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Does High CYA Cause Pool Discolorations?

October 6, 2021

Reprinted with permission from Kim Skinner of OnBalance:

Several studies have shown that high cyanuric acid (stabilizer/conditioner) levels in pool water do not cause gray discoloration, white spotting (“spot etching” as some incorrectly call it) or staining of plaster swimming pools.

The Arch Chemical study in 2004-2005 provided evidence that high CYA levels (250 ppm) didn’t cause gray mottling discoloration or white spotting of pool plaster.

The NPC/NPIRC Cal Poly Phase 4 Pool Plaster study (2006-2007) showed that 250 ppm of cyanuric acid didn’t cause gray discolorations or white spotting, a different outcome than was anticipated. In fact, in comparison to pools with zero, 50 ppm, and 100 ppm of CYA, the plaster pools with 250 ppm CYA looked as good as the others.

A study by onBalance in 2010 placed plaster coupons into balanced water (0.0 LSI) with high CYA (150 ppm) and other plaster coupons into aggressive water (-0.8 LSI) with high CYA (300 ppm) for one year. The plaster coupons that were submerged in high CYA and balanced (0.0 LSI) water remained uniformly white and smooth (non-etched). The coupons that were submerged in high CYA and aggressive water resulted with minor and uniform etching of the surface, but still uniformly white. Neither of the plaster coupons resulted in any staining, gray mottling, or white spotting.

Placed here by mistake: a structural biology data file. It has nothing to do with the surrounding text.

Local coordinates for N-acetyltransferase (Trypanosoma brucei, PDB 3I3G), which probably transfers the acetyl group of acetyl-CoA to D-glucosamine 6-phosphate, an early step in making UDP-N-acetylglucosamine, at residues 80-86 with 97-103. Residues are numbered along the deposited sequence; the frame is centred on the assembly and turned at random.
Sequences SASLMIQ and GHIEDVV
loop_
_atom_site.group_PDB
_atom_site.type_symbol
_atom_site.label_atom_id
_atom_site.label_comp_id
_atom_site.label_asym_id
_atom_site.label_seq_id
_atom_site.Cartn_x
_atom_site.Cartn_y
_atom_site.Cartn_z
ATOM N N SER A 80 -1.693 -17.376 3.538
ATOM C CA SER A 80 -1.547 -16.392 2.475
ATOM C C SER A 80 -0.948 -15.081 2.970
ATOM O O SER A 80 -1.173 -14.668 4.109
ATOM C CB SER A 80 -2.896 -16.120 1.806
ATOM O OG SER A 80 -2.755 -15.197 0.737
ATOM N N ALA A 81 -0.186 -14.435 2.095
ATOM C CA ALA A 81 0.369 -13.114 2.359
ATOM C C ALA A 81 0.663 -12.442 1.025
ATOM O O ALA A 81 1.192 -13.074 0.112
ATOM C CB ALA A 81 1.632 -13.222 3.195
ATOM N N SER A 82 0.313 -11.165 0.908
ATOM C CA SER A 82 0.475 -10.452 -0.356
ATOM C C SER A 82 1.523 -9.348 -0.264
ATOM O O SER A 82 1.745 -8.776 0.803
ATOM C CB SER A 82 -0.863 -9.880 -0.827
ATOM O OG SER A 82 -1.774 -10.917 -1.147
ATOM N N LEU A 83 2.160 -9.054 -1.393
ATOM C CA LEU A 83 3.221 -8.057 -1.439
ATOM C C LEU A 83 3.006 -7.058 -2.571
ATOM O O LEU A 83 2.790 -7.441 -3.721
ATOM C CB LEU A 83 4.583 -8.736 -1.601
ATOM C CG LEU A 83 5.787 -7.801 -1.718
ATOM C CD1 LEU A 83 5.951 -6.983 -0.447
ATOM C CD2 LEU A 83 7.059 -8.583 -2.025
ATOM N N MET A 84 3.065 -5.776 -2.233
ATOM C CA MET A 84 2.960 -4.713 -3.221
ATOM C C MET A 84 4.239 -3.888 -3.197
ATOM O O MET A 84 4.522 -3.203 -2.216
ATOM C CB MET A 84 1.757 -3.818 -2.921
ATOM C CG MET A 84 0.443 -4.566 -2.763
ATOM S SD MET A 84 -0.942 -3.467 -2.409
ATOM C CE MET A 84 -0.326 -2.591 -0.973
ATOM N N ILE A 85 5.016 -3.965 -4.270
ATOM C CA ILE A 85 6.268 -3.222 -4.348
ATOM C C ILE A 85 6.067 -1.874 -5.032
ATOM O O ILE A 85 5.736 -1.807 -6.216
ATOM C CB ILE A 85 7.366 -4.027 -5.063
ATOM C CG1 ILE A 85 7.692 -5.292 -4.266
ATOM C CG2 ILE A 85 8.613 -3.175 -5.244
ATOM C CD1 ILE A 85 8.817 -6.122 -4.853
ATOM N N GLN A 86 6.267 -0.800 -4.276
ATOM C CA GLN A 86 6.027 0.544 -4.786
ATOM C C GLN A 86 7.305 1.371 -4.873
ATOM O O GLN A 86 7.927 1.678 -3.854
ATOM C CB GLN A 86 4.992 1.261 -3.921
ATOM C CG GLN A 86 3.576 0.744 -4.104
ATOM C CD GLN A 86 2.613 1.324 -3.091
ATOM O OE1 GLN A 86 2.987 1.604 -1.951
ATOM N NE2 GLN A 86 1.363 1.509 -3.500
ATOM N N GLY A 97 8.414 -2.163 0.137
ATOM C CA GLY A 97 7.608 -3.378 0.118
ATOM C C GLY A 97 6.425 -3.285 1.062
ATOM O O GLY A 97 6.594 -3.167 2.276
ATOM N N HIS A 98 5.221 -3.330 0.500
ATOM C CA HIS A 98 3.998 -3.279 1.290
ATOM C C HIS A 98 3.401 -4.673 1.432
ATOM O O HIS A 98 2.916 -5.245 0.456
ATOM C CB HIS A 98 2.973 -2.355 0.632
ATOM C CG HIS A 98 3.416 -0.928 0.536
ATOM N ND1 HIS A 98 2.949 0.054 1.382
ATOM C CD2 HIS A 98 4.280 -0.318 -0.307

A more recent and comprehensive study, conducted by Kirk Mitchell and Associates, LLC., found that CYA levels of 250 ppm did not result in premature surface deterioration of plaster coupons. That report can be reviewed by going to http://www.poolhelp.com/wp-content/uploads/2019/03/JSPSI-Volume-6-Number-1-pp-24-32-Mitchell.pdf

Also, cement petrographers have identified the true causes of gray mottling (of white plaster) and spotting (of colored and white plaster) as improper troweling practices, along with adding excess calcium chloride and applying water during finishing. Those two plaster problems are not caused by high CYA, improper, or aggressive water chemistry as is sometimes incorrectly claimed.

For information on what really causes white spotting pool plaster, click: http://www.poolhelp.com/plaster-soft-spots/

For information on gray mottling discoloration click: http://www.poolhelp.com/home/onbalance-research/onbalance-research/how-white-pool-plaster-becomes-mottled-and-gray-discolored/

Unfortunately, so-called remedies for these two plaster defects, such as, performing acid treatments do NOT typically remove those discolorations, and instead, are detrimental to the plaster. Etching and roughness of the surface is often the result, which shortens the life of the plaster and increases the likelihood of future staining.

Note: If un-dissolved CYA (or trichlor tabs and granular) sits on a pool floor for any length of time, etching of the plaster may occur in those areas, since CYA and trichlor is acidic.

Reprinted with permission from Kim Skinner of OnBalance:

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